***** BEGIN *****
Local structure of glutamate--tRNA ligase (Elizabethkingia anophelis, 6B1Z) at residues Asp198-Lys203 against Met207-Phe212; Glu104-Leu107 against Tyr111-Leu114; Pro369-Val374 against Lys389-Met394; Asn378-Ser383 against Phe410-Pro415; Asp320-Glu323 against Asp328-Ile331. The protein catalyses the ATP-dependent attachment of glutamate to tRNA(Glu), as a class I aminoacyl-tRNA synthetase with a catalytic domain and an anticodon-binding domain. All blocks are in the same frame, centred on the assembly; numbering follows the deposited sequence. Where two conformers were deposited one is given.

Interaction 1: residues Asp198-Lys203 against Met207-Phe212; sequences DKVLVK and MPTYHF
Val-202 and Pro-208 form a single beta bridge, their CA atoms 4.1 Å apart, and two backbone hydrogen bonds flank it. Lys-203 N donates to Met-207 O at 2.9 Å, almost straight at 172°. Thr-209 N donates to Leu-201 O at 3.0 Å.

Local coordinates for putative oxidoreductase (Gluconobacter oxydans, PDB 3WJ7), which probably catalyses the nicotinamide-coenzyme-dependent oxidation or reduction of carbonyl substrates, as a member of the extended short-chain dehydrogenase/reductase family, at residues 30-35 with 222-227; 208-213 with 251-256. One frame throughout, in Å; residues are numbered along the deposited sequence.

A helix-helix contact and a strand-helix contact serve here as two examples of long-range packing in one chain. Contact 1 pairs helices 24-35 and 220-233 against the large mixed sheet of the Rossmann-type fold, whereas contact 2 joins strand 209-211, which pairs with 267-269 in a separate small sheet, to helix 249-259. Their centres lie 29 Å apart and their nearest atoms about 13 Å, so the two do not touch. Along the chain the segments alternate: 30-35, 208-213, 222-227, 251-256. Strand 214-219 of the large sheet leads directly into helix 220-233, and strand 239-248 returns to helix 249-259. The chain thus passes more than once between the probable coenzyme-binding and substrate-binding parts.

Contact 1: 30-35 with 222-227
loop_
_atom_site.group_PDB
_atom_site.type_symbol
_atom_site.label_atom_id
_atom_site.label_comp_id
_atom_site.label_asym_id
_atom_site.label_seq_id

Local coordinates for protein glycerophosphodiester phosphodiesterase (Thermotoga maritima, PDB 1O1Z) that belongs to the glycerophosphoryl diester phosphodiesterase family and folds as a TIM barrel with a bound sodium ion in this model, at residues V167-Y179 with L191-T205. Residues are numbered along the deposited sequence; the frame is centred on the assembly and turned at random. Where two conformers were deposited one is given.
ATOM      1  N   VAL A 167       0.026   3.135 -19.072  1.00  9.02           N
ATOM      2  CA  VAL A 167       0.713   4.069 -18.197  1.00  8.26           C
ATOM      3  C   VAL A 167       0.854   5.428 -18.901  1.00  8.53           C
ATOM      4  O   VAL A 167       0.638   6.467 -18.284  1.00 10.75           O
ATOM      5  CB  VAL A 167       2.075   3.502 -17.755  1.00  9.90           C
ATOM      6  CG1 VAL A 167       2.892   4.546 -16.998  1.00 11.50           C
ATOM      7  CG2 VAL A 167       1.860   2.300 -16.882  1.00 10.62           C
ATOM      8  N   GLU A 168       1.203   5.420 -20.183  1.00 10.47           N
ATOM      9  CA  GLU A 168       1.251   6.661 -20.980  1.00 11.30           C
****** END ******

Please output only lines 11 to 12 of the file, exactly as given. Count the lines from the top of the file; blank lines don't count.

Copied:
_atom_site.label_comp_id
_atom_site.label_asym_id